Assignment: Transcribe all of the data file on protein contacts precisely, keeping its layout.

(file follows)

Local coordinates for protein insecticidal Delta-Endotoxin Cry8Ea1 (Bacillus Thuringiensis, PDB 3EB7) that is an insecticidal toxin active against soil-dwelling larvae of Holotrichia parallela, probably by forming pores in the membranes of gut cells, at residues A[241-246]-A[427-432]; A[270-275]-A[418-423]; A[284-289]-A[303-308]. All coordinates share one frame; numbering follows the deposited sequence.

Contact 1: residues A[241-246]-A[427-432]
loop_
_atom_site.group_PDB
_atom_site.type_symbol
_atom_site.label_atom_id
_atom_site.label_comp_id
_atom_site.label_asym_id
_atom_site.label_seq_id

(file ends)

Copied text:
Local coordinates for protein insecticidal Delta-Endotoxin Cry8Ea1 (Bacillus Thuringiensis, PDB 3EB7) that is an insecticidal toxin active against soil-dwelling larvae of Holotrichia parallela, probably by forming pores in the membranes of gut cells, at residues A[241-246]-A[427-432]; A[270-275]-A[418-423]; A[284-289]-A[303-308]. All coordinates share one frame; numbering follows the deposited sequence.

Contact 1: residues A[241-246]-A[427-432]
loop_
_atom_site.group_PDB
_atom_site.type_symbol
_atom_site.label_atom_id
_atom_site.label_comp_id
_atom_site.label_asym_id
_atom_site.label_seq_id